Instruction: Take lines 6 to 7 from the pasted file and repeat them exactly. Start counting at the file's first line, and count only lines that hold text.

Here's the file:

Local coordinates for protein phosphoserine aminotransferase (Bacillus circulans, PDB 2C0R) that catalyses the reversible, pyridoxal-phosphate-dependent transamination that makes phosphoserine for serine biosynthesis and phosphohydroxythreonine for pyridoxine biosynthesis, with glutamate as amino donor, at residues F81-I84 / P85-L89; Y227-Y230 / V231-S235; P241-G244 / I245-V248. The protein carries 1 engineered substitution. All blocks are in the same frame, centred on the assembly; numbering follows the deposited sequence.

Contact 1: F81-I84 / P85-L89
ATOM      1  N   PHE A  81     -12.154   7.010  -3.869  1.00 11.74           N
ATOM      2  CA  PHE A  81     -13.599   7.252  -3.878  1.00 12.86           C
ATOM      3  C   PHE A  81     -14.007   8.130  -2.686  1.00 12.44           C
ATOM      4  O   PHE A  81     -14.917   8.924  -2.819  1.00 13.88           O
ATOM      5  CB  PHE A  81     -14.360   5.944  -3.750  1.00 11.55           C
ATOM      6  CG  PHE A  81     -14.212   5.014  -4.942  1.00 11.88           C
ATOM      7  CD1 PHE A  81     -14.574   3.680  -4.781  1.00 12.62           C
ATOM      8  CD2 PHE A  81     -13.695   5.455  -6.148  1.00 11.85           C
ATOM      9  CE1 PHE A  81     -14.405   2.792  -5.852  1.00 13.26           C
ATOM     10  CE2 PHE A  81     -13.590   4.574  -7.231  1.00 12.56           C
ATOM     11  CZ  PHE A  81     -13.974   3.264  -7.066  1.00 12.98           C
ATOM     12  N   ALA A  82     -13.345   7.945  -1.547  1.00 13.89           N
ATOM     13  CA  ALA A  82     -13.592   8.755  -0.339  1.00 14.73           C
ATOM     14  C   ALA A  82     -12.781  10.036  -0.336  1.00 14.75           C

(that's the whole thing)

ATOM      4  O   PHE A  81     -14.917   8.924  -2.819  1.00 13.88           O
ATOM      5  CB  PHE A  81     -14.360   5.944  -3.750  1.00 11.55           C